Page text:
For a potent example of real-life stink stealth, we turn to the world of silverfish. It's a zombie's world and human survivors have to scrounge out a living as best they can, all while avoiding the endless hoards in their midst. It's much like trying to scrape out a myrmecophilic ant-loving living inside an active colony of army ants -- which is just what the silverfish Malayatelura ponerophila does by masking its smell form the near-blind ants [source: According to a study published in the journal BMC Evolution , the silverfish invader rubs up against freshly-metamorphosed adolescent ants in order to leach their chemical coating of CHCs cuticular hydrocarbons.
Without one, thieving intruders are killed and expelled. Just like our strong-stomached zombie-killers, Malayatelura ponerophila coats itself in the stink of its adversaries to avoid detection. In either case, however, replication is necessary to avoid the following fate:. Monster of the Week is a - you guessed it - regular look at the denizens is of our monster-haunted world. Sometimes we'll focus on the cultural aspects, but mostly we'll look at the possible science behind a creature of myth, movie or legend.
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Be sure to explore the Monster Gallery as well as the Monster Science video series. The Odorous Zombie" 1 December Robert Lamb spent his childhood reading books and staring into the woods — first in Newfoundland, Canada and then in rural Tennessee. There was also a long stretch in which he was terrified of alien abduction. He earned a degree in creative writing. Undead is a special word that describes an entity which was once alive in the full meaning of that word, then died, and was then re-animated e.
The zombie was not re-vivified, that is, brought back to life, but its bare biological systems were re-started. But the frog leg example is insufficient, because the electrical shocks are external, and not part of an organism.
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In the case of a zombie, the electrical shocks that trigger muscle movement are, as with a living being, generated internally by metabolic processes and neural pathways. At the other end of the spectrum, how about a person who has a heart attack and, due to a delay in resuscitation, temporarily experiences cardio-pulmonary-death and brain-death: The person is, for a moment, clinically dead. That person is then successfully revived. Though their biological functions ceased, for a variety of reasons the destructive postmortem processes were delayed long enough to allow total system restoration.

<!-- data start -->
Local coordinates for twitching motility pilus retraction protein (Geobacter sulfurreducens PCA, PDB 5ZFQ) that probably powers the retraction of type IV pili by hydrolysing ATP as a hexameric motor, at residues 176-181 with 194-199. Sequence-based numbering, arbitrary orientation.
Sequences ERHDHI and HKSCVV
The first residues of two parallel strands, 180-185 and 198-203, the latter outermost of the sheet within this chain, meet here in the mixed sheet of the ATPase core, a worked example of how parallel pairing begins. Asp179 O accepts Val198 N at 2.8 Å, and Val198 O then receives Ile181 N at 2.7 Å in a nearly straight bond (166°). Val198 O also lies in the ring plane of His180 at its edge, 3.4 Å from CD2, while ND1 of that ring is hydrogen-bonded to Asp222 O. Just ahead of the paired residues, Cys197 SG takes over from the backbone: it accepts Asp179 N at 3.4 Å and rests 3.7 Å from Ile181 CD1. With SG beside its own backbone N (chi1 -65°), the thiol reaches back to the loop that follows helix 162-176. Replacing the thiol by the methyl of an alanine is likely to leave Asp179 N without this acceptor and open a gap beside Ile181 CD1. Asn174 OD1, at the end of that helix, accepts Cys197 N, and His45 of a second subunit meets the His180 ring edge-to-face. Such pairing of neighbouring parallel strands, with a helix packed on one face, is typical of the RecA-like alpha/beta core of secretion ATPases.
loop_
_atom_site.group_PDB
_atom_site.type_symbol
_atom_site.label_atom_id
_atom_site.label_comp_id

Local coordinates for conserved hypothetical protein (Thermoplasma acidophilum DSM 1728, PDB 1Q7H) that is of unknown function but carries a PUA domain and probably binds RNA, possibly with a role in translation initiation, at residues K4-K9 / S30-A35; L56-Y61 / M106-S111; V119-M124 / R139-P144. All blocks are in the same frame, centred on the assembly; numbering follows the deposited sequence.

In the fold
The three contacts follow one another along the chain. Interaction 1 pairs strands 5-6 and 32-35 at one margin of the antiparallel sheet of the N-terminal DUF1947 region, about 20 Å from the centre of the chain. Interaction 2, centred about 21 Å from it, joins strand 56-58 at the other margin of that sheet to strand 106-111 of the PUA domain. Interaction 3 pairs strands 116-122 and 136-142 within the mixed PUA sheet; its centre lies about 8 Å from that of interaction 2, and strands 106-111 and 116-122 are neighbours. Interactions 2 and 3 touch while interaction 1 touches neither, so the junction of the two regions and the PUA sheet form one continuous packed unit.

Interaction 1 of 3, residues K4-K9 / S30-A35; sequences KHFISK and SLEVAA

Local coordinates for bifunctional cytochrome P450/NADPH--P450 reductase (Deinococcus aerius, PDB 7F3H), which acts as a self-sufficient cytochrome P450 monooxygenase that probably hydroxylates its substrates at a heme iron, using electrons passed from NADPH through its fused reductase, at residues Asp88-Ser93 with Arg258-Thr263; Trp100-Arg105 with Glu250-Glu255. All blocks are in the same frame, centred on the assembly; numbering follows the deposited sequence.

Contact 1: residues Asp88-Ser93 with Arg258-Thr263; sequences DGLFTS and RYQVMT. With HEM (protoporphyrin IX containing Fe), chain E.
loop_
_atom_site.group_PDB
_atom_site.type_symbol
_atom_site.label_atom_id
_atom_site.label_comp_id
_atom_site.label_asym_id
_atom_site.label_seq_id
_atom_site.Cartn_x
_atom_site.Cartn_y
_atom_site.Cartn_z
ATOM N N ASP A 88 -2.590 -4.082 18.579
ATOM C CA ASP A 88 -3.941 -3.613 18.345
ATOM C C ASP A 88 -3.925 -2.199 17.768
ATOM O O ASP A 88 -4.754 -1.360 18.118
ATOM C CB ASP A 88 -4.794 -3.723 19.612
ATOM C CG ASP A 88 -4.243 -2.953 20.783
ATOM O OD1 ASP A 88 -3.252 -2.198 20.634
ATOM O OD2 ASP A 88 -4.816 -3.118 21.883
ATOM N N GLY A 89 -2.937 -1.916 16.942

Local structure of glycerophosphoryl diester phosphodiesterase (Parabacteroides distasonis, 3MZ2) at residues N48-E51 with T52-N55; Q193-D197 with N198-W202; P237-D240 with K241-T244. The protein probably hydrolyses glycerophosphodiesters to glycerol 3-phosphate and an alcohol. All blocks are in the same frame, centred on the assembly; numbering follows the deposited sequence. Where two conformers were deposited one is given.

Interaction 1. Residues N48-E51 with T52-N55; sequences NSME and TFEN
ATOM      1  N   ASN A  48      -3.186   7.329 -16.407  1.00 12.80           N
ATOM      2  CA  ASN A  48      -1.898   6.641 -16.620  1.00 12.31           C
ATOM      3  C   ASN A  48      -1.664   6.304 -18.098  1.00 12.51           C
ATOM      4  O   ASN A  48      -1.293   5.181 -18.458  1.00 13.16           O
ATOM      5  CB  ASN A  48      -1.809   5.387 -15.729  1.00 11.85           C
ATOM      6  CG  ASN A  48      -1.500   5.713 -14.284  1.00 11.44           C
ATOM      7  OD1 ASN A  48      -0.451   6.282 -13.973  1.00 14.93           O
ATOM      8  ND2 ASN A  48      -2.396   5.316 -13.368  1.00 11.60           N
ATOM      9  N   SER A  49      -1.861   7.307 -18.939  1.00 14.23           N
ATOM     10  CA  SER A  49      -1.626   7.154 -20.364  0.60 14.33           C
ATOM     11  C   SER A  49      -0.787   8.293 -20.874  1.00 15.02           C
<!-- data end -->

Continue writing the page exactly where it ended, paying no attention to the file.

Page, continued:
Instead, we want to understand whether or not a moving, metabolizing, stimulus-responding corpse is alive.
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It is more accurate to say that the pathogen inside the zombie is alive, while the corpse itself is dead. The corpse, as noted in my description of a zombie, is in a constant state of decomposition. While decomposition may be slowed by the pathogen, the process is not stopped. Most important to the entire discussion, however, is brain activity.
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Though the body and some parts of the brain stem are reactivated, a zombie is, quite literally, brain-dead. In a zombie, organs function independently to a minimal degree and reflexes such as balance exist to some extent. Thus, while the zombie pathogen would do more than our current medical technology can do for a beating-heart cadaver, it neither reverses brain-death nor does it properly maintain basic conditions of life like metabolic processes or homeostasis. Some specific stimulus response systems are re-animated, but this is an illusion of bodily life, not an actual case of life.
Thus, a zombie is a dead body that affects some life-like behavior because it is being controlled by a living pathogen. Promotional Image via AMCtv.
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If I understand this correctly, the undead brain lacks many of the fuctions of a living brain, but the zombie pathogen still allows enough brain activity to control motor functions albeit poorly , and enough sensory function to allow the undead to seek flesh by whatever means I would assume vision is the primary means of target identification and a few other basic thought processes.
If all this is correct, then it stands to reason that the physical destruction of the brain would disable these capabilities and render the zombie, if not un-undead, at least inert. Any major damage to the central nervous system should do the trick. For that matter, a functioning brain implies a functioning heart, lungs, kidney, etc. Vampires and Light Joanne Olson. Frankenstein's Monster Christopher L.
Zombies and Electricity Joanne Olson. Bigfoot and Adaption Terry Collins.
Zombies and Electricity
Zombies and Forces and Motion Mark Weakland. Mummies and Sound Joanne Olson. Bigfoot and Adaptation Terry Collins. Book ratings by Goodreads.
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